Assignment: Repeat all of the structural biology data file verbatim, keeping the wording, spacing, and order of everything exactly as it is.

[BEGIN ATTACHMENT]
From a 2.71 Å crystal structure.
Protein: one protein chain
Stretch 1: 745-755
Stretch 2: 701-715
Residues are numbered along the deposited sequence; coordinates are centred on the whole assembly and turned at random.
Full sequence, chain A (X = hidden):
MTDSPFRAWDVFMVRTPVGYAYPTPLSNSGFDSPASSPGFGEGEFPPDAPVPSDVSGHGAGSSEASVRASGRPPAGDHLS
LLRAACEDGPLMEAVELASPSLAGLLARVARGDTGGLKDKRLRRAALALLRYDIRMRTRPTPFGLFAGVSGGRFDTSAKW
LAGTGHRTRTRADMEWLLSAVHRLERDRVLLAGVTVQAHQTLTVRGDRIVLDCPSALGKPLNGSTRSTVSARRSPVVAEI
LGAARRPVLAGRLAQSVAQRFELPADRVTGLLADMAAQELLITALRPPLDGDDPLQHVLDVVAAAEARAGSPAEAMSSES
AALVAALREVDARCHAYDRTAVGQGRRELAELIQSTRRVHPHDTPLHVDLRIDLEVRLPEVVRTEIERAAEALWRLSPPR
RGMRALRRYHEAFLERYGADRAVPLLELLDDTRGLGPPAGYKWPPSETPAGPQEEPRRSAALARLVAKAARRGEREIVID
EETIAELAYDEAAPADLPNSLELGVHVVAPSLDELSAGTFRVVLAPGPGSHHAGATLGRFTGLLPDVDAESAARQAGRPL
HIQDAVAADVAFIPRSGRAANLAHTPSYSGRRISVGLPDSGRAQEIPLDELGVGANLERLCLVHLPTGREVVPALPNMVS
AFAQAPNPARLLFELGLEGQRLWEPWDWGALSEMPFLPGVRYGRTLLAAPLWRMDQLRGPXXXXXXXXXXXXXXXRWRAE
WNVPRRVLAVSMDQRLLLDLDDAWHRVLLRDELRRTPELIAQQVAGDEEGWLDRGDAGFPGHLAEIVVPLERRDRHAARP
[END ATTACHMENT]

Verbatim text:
From a 2.71 Å crystal structure.
Protein: one protein chain
Stretch 1: 745-755
Stretch 2: 701-715
Residues are numbered along the deposited sequence; coordinates are centred on the whole assembly and turned at random.
Full sequence, chain A (X = hidden):
MTDSPFRAWDVFMVRTPVGYAYPTPLSNSGFDSPASSPGFGEGEFPPDAPVPSDVSGHGAGSSEASVRASGRPPAGDHLS
LLRAACEDGPLMEAVELASPSLAGLLARVARGDTGGLKDKRLRRAALALLRYDIRMRTRPTPFGLFAGVSGGRFDTSAKW
LAGTGHRTRTRADMEWLLSAVHRLERDRVLLAGVTVQAHQTLTVRGDRIVLDCPSALGKPLNGSTRSTVSARRSPVVAEI
LGAARRPVLAGRLAQSVAQRFELPADRVTGLLADMAAQELLITALRPPLDGDDPLQHVLDVVAAAEARAGSPAEAMSSES
AALVAALREVDARCHAYDRTAVGQGRRELAELIQSTRRVHPHDTPLHVDLRIDLEVRLPEVVRTEIERAAEALWRLSPPR
RGMRALRRYHEAFLERYGADRAVPLLELLDDTRGLGPPAGYKWPPSETPAGPQEEPRRSAALARLVAKAARRGEREIVID
EETIAELAYDEAAPADLPNSLELGVHVVAPSLDELSAGTFRVVLAPGPGSHHAGATLGRFTGLLPDVDAESAARQAGRPL
HIQDAVAADVAFIPRSGRAANLAHTPSYSGRRISVGLPDSGRAQEIPLDELGVGANLERLCLVHLPTGREVVPALPNMVS
AFAQAPNPARLLFELGLEGQRLWEPWDWGALSEMPFLPGVRYGRTLLAAPLWRMDQLRGPXXXXXXXXXXXXXXXRWRAE
WNVPRRVLAVSMDQRLLLDLDDAWHRVLLRDELRRTPELIAQQVAGDEEGWLDRGDAGFPGHLAEIVVPLERRDRHAARP